Frequently Asked Questions
What are the different hearing formats?
Some of the hearing formats include Arbitration, Mediation, Discovery Referee, Special Master and Judge Pro Tem. For a description of what these formats mean, click here.
Does a lawsuit have to be on file?
No. Mediations and arbitrations are often conducted, pursuant to a contract between the parties or by some other agreement, when there is no lawsuit filed in Court. This can be beneficial to the parties from an economical and psychological standpoint.
Can mediation be utilized in all cases?
Yes, the mediation format is particularly suited to any matter because of the informal, yet confidential, nature of the proceedings and the opportunity afforded to the mediator to be flexible and employ different styles depending the type of case and needs of the parties and their attorneys.
What does it cost to use AMC's services?
The Arbitration and Mediation Center's services are very cost effective when compared to litigation. Click here for a complete explanation of the costs associated with using AMC.
Who pays the cost of the mediation?
The cost is typically shared equally by the parties but they may agree to other arrangements.
Law of Confidentiality in Mediations
The law recognizes that confidentiality is essential to mediations. With the protection of confidentiality, participants in the mediation process are able to be direct and candid in exploring all of the issues. This makes the process more productive and increases the opportunities for the parties to reach a satisfactory resolution to whatever concern faces them. The mediator shall not disclose that which a party expects to be kept confidential unless given permission by all parties.
The California Evidence Code contains numerous provisions governing mediations:
§703.5. Judges, arbitrators or mediators as witnesses; subsequent civil proceeding
No person presiding at any judicial or quasi-judicial proceeding, and no arbitrator or mediator, shall be competent to testify, in any subsequent civil proceeding, as to any statement, conduct, decision, or ruling, occurring at or in conjunction with the prior proceeding, except as to a statement or conduct that could (a)give rise to civil or criminal contempt, (b) constitute a crime, (c) be the subject of investigation by the State Bar or Commission on Judicial Performance, or (d) give rise to disqualification proceedings under paragraph (1) or )6) of subdivision (a) of Section 170.1 of the Code of Civil Procedure. However, this section does not apply to a mediator with regard to any mediation under Chapter 11 (commencing with Section 3160) of Part 2 of Division 8 of the Family Code.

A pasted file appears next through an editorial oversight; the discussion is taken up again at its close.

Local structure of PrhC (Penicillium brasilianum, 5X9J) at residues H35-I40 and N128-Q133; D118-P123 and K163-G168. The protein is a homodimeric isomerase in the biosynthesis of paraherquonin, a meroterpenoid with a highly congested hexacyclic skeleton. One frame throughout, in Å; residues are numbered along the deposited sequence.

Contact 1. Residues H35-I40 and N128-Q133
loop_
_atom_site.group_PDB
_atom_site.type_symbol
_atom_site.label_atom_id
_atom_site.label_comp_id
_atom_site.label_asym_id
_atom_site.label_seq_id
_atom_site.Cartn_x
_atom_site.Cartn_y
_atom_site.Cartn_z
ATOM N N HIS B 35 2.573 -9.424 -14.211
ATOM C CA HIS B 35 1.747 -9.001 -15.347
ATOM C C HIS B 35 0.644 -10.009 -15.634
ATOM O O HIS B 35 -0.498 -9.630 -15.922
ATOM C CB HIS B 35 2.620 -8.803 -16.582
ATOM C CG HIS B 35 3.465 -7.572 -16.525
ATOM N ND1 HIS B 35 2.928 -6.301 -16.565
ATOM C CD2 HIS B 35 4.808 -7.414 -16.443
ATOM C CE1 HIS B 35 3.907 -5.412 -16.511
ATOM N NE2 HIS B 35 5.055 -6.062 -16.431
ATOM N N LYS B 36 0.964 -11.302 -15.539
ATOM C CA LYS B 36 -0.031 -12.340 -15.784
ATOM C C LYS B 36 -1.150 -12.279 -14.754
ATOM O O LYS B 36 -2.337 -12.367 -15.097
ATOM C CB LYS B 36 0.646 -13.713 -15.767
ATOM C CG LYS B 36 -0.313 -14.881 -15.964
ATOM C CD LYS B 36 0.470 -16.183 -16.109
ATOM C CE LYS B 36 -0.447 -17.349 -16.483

§1117. Application of chapter
(a) Except as provided in subdivision(b), this chapter applies to a mediation as defined in Section 1115
(b) This chapter does not apply to either of the following:
(1) A proceeding under Part 1 (commencing with Section 1800 of Division 5 of the Family Code or Chapter 11 (commencing with Section 3150 of Part 2 of Division 8 of the Family Code.
(2) A settlement conference pursuant to Rule 222 of the California Rules of Court.
§1119. Written or oral communications during mediation process; admissibility
Except as otherwise provided in this chapter:
(a) No evidence of anything said or any admission made for the purpose of, in the course of, or pursuant to, a mediation or a mediation consultation is admissible or subject to discovery, and disclosure of the evidence shall not be compelled, in any arbitration, administrative adjudication, civil action, or other noncriminal proceeding in which, pursuant to law, testimony can be compelled to be given.
(b) No writing, as defined in Section 250, that is prepared for the purpose of, in the course of, or pursuant to, a mediation or a mediation consultation, is admissible or subject to discovery, and disclosure of the writing shall not be compelled, in any arbitration, administrative adjudication, civil action, or other noncriminal proceeding in which, pursuant to law, testimony can be compelled to be give.
(c) all communications, negotiations, or settlement discussions by and between participants in the course of a mediation or a mediation consultation shall remain confidential.
§1121. Mediator's reports and findings
Neither a mediator nor anyone else may submit to a court of other adjudicative body and a court or other adjudicative body may not consider any report assessment, evaluation recommendation, or finding of any kind by the mediator concerning a mediation conducted by the mediator, other than a report that is mandated by court rule or other law and that states only whether an agreement was reached, unless all parties to the mediation expressly agree otherwise in writing, or orally in accordance with Section 1118.
§1123. Written settlement agreements; conditions to admissibility